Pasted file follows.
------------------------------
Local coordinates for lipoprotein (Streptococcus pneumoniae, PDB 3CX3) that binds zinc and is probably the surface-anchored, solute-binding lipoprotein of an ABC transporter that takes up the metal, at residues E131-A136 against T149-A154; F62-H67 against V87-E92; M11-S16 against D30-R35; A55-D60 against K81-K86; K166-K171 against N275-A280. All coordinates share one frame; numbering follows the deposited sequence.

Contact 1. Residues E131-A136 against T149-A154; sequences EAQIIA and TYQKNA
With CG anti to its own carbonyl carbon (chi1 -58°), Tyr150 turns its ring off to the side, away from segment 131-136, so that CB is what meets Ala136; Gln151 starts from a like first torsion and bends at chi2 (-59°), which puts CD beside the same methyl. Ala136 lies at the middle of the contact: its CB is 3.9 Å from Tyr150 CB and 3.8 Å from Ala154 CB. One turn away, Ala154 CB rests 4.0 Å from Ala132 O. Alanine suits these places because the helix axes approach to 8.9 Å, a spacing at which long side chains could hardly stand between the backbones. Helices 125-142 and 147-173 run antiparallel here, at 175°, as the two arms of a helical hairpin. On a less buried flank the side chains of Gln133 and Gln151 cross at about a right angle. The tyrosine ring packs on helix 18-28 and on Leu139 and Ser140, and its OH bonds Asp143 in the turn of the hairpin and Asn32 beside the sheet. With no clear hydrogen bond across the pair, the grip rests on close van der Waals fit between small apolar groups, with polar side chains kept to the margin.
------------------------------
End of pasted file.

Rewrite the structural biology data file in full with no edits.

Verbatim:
Local coordinates for lipoprotein (Streptococcus pneumoniae, PDB 3CX3) that binds zinc and is probably the surface-anchored, solute-binding lipoprotein of an ABC transporter that takes up the metal, at residues E131-A136 against T149-A154; F62-H67 against V87-E92; M11-S16 against D30-R35; A55-D60 against K81-K86; K166-K171 against N275-A280. All coordinates share one frame; numbering follows the deposited sequence.

Contact 1. Residues E131-A136 against T149-A154; sequences EAQIIA and TYQKNA
With CG anti to its own carbonyl carbon (chi1 -58°), Tyr150 turns its ring off to the side, away from segment 131-136, so that CB is what meets Ala136; Gln151 starts from a like first torsion and bends at chi2 (-59°), which puts CD beside the same methyl. Ala136 lies at the middle of the contact: its CB is 3.9 Å from Tyr150 CB and 3.8 Å from Ala154 CB. One turn away, Ala154 CB rests 4.0 Å from Ala132 O. Alanine suits these places because the helix axes approach to 8.9 Å, a spacing at which long side chains could hardly stand between the backbones. Helices 125-142 and 147-173 run antiparallel here, at 175°, as the two arms of a helical hairpin. On a less buried flank the side chains of Gln133 and Gln151 cross at about a right angle. The tyrosine ring packs on helix 18-28 and on Leu139 and Ser140, and its OH bonds Asp143 in the turn of the hairpin and Asn32 beside the sheet. With no clear hydrogen bond across the pair, the grip rests on close van der Waals fit between small apolar groups, with polar side chains kept to the margin.